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Look who's talking: ChatGPT is getting real

Just as I was about to click publish on today's blog, news drops from OpenAI about a huge update. Imagine this: ChatGPT is about to join the ranks of Alexa and Siri. If you are Plus subscriber, any day now you could be conversing with ChatGPT over dinner or wine. I can't wait to find out if we'll get to name our own bot. Oh, and did I mention you can now share pics and talk about them? If something's broken, take a few pics, upload to ChatGPT and ask for help and it won't get frustrated with you.

Now, while I'm a pretty darn excited to test out the new features, there’s also a tiny voice in the back of my mind saying, "Did OpenAI intentionally release this around Halloween?".

Today's development is the exclamation point for why panel discussions like the ones I participated in last week are crucial. The advancements are coming at us fast and furiously and we need to chat, debate and discuss to make sure we're using the tools for good and understanding the implications.

So, rewinding to last week's panel discussion "ChatGPT: Strategies for Back to School Success". First off, a huge thank you to EdNorth and the panelists. It was 90 minutes of pure gold. Okay, maybe I'm a little biased but we listened and learned as the educators shared stories of real classroom magic happening with ChatGPT.

ChatGPT in the Classroom
ChatGPT: Strategies for Back to School Success

Jacob Boe, a 6th-grade social studies teacher at Richfield Public Schools, highlighted the challenge of teaching students at varying reading levels. He's been using ChatGPT to tailor content to individual students. But here's the kicker: he ensures curriculum experts vet the AI-generated content. So far, ChatGPT's been hitting the mark.

David Bjorklund from BlueSky Academy shared a heartwarming story of an autistic student who found a conversational partner in ChatGPT. Interestingly, this student also pointed out the tool's potential misuse for cheating.

Ben Stanerson, teacher and technology integrationist from Minnetonka High School emphasized student involvement in shaping the district's AI ethics policy. He also noted a growing optimism among teachers who've attended ChatGPT training sessions.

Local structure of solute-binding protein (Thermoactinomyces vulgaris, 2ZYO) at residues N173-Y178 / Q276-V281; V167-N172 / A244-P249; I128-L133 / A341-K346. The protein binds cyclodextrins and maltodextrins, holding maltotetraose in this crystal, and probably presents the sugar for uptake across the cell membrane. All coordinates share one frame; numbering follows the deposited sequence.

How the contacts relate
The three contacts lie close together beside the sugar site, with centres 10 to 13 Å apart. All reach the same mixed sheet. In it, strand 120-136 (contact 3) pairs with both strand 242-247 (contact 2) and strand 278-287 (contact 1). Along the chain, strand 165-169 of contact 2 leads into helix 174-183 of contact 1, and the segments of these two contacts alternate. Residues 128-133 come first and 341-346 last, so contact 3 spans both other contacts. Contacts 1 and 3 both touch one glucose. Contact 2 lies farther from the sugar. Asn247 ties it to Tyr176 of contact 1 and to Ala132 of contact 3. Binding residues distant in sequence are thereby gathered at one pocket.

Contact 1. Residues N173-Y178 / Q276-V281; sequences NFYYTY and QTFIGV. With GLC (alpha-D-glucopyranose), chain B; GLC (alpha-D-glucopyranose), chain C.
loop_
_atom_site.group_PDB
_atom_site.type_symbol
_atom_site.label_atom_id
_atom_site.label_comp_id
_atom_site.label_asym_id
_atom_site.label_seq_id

Suzy Kaback, a 20 year literacy teacher educator, shared the pioneering work she is doing with incoming teachers, harnessing ChatGPT to enhance their prompting skills for more dynamic lesson plans.

Of course, our discussion wasn't without its skeptics. Concerns about student laziness and AI's occasional hallucinations were raised. The consensus? These concerns are valid and warrant attention. Perhaps it's time for educators to engage students in this dialogue.

Maybe, just maybe, it's an opportunity for teachers to learn from their students.

Now, you might wonder about my stake in this. I'm not an educator, but I am a mom and a big sister in the Big Brother's Big Sisters Program. I've seen firsthand the challenges students face, and I genuinely believe tools like ChatGPT can make a difference.

I'm convinced that students who engage with ChatGPT, understanding its strengths and limitations, are gearing up for a competitive edge.

Here's what meant the most to me.

Twin Cities Startup Week ChatGPT Panelists
ChatGPT: Panelists in order of how they are seated, left to right

When the panel discussion was over, it was clear none of us wanted it to be over. We had so much more to talk about.

We all agreed, we should get together monthly, share what's working, what's not working.

And now based on today's big news from Open AI, we will surely have plenty to talk about as we test the waters with the new features.

Our panelists also compiled some of their favorite resources

The video recording should be available soon. An AI helper was enlisted to help refine some audio challenges. Sign up to stay updated.

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